USAIDís support for the DFI will build on the success of our Leland Initiative, which was named after the late Congressman Mickey Leland. This initiative works with 25 African countries to encourage competition, lower prices, and train people in ICT skills. It has helped create hundreds of new Internet Service Providers and thousands of cybercafes and brought the power of the Internet to millions of Africans.

I would like to make it clear that it is not the role of the U.S. Government or the American private sector to tell the Senegalese what projects they should pursue under the DFI. We stand ready to help, of course, but each partner in this alliance will bring his own ideas to the table and play an active role in the decision-making process. That is what real partnership is about.

Combining the resources, ideas and expertise of the public and private sector has been a major focus of USAID ever since Secretary of State Colin Powell announced the Global Development Alliance (GDA) in the spring of 2001. The GDA is now our business model, and I am proud to say that we have more than 80 public/private alliances already working on projects throughout the developing world, including our alliance with Ciscoís Networking Academies.

None of us wants to see any nation caught on the wrong side of progress. But ultimately it is nations themselves that must decide. The people and government of Senegal have shown they are willing to do the hard work it takes to grow and change. That is why we are delighted to join Commerce, USA Freedom Corps, Peace Corps, and the State Department, along with U.S. businesses to make the Digital Freedom Initiative work.

This is true partnership, combining the best of the public and private sector and reflecting this Administrationís commitment to Senegal and to Africa, its people, and its development.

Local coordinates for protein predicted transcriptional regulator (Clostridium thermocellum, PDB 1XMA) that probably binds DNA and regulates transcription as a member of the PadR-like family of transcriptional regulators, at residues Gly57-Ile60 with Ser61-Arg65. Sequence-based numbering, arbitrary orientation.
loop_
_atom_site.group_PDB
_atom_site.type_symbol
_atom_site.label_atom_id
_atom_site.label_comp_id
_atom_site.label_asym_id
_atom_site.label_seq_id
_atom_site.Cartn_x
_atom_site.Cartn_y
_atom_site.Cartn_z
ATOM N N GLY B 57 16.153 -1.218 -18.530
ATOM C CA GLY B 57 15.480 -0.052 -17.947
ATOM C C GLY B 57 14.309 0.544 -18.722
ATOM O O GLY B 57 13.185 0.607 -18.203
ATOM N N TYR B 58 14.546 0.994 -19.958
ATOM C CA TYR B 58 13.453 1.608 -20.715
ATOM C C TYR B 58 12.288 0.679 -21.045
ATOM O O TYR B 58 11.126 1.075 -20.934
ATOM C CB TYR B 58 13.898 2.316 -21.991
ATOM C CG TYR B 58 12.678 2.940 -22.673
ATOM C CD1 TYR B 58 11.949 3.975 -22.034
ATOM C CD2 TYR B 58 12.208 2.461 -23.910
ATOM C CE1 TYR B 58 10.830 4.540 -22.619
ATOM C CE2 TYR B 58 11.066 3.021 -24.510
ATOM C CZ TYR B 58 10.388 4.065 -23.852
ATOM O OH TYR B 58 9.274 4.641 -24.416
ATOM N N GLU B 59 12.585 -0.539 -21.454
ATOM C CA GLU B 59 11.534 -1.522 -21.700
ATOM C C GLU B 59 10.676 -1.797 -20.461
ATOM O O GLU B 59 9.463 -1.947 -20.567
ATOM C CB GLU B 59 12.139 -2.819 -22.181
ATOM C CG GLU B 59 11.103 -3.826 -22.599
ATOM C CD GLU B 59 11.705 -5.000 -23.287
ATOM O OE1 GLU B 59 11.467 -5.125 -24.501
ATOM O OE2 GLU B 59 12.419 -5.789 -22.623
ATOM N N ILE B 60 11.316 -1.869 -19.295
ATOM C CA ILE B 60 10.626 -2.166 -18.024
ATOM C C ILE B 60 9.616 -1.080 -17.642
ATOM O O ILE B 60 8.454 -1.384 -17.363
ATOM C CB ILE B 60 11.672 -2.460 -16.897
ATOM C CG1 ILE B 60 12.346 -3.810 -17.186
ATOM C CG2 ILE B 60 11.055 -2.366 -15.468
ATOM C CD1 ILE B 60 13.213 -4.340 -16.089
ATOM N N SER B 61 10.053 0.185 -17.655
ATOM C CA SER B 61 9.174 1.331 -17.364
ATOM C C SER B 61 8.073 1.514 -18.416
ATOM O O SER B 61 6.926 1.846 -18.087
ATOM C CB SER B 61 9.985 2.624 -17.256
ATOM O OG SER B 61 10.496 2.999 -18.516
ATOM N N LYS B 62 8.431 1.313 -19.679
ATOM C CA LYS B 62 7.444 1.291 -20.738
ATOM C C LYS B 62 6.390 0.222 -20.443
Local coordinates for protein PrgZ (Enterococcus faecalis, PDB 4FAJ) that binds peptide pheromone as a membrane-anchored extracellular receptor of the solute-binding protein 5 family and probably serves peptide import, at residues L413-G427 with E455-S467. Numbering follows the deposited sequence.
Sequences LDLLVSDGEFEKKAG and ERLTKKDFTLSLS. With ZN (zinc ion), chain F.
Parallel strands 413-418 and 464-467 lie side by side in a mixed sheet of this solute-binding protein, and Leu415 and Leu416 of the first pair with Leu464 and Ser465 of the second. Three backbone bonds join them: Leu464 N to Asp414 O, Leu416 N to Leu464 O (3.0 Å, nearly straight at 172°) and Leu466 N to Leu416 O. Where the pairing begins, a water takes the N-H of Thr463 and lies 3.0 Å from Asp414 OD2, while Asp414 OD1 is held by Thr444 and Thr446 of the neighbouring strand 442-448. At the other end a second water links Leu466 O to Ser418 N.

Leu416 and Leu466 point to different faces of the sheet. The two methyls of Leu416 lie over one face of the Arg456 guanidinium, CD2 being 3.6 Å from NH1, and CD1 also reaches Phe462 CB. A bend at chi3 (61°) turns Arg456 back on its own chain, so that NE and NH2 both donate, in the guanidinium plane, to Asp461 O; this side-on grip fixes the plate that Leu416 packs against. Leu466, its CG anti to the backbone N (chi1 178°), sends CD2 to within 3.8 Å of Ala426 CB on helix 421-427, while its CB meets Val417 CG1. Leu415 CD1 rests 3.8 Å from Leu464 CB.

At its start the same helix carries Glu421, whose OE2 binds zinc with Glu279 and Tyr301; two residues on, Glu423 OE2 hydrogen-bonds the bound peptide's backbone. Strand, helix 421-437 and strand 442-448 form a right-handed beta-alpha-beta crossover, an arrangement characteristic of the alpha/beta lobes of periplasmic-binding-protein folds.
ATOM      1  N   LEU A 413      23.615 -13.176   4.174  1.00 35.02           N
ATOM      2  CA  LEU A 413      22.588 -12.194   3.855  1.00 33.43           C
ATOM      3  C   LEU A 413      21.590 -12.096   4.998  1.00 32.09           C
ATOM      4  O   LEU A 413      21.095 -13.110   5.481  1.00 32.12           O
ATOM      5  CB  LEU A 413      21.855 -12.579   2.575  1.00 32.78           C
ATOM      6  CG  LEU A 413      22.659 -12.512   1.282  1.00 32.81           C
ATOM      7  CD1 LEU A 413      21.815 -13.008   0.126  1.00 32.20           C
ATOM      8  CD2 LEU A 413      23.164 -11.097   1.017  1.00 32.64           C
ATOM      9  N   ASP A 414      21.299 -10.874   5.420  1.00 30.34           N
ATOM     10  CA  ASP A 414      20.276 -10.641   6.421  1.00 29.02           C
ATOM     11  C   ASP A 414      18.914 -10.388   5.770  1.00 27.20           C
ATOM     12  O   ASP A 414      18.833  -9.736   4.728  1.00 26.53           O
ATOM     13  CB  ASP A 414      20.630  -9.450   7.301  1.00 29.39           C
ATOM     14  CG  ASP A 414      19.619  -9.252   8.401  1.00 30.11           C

Thank you.




When this story was prepared, here was the front page of PCOL magazine:

This Month's Issue: August 2004 This Month's Issue: August 2004
Teresa Heinz Kerry celebrates the Peace Corps Volunteer as one of the best faces America has ever projected in a speech to the Democratic Convention. The National Review disagreed and said that Heinz's celebration of the PCV was "truly offensive." What's your opinion and who can come up with the funniest caption for our Current Events Funny?

Exclusive: Director Vasquez speaks out in an op-ed published exclusively on the web by Peace Corps Online saying the Dayton Daily News' portrayal of Peace Corps "doesn't jibe with facts."

In other news, the NPCA makes the case for improving governance and explains the challenges facing the organization, RPCV Bob Shaconis says Peace Corps has been a "sacred cow", RPCV Shaun McNally picks up support for his Aug 10 primary and has a plan to win in Connecticut, and the movie "Open Water" based on the negligent deaths of two RPCVs in Australia opens August 6. Op-ed's by RPCVs: Cops of the World is not a good goal and Peace Corps must emphasize community development.


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Story Source: USAID

This story has been posted in the following forums: : Headlines; COS - Senegal; Internet; Digital Freedom Initiative; USAID